Learning to control self-assembling morphologies: A study of generalization via modularity
Author(s)Isola, Phillip John
MetadataShow full item record
Contemporary sensorimotor learning approaches typically start with an existing complex agent (e.g., a robotic arm), which they learn to control. In contrast, this paper investigates a modular co-evolution strategy: a collection of primitive agents learns to dynamically self-assemble into composite bodies while also learning to coordinate their behavior to control these bodies. Each primitive agent consists of a limb with a motor attached at one end. Limbs may choose to link up to form collectives. When a limb initiates a link-up action, and there is another limb nearby, the latter is magnetically connected to the 'parent' limb's motor. This forms a new single agent, which may further link with other agents. In this way, complex morphologies can emerge, controlled by a policy whose architecture is in explicit correspondence with the morphology. We evaluate the performance of these dynamic and modular agents in simulated environments. We demonstrate better generalization to test-time changes both in the environment, as well as in the structure of the agent, compared to static and monolithic baselines. Project video and code are available at https://pathak22.github.io/modular-assemblies/.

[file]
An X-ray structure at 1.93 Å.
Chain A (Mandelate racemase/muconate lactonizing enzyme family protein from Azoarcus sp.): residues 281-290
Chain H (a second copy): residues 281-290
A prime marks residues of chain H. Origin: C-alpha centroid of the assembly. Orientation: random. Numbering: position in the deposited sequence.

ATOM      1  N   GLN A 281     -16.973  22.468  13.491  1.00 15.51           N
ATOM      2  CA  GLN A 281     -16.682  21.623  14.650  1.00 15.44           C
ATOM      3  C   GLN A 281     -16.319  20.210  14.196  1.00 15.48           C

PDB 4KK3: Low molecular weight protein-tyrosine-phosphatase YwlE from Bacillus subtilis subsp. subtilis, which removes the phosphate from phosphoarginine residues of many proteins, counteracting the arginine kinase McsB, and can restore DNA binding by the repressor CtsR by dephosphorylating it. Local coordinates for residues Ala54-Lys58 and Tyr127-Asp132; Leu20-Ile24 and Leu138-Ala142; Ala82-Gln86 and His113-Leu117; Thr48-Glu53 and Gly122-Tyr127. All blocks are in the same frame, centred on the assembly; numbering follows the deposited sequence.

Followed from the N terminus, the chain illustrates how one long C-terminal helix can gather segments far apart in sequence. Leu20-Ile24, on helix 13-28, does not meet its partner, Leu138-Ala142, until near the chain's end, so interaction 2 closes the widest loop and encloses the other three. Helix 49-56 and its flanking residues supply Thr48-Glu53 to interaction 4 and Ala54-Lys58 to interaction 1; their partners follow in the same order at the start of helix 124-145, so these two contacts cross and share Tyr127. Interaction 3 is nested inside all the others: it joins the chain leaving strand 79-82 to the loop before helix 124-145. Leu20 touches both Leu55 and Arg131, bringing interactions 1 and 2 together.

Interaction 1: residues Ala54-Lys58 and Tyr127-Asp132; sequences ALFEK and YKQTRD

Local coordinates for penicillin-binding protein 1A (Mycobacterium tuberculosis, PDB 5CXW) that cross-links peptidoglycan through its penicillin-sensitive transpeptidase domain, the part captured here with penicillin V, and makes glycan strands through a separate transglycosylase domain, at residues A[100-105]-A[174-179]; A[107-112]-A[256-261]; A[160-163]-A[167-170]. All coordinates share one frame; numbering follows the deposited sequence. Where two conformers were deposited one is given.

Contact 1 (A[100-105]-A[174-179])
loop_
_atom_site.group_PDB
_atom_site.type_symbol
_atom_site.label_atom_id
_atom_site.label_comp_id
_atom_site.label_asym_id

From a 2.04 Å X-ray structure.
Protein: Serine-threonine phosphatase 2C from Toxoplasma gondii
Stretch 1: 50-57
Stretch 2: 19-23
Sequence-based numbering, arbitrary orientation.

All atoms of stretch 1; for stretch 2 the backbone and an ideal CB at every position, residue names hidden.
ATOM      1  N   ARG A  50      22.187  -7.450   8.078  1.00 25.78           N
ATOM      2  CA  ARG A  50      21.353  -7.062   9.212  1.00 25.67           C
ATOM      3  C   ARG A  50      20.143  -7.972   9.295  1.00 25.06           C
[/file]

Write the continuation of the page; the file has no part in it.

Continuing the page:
DepartmentMassachusetts Institute of Technology. Department of Electrical Engineering and Computer Science
Advances in Neural Information Processing Systems
Pathak, Deepak et al. “Learning to control self-assembling morphologies: A study of generalization via modularity.” Advances in Neural Information Processing Systems, 32 (December 2019) © 2019 The Author(s)
Final published version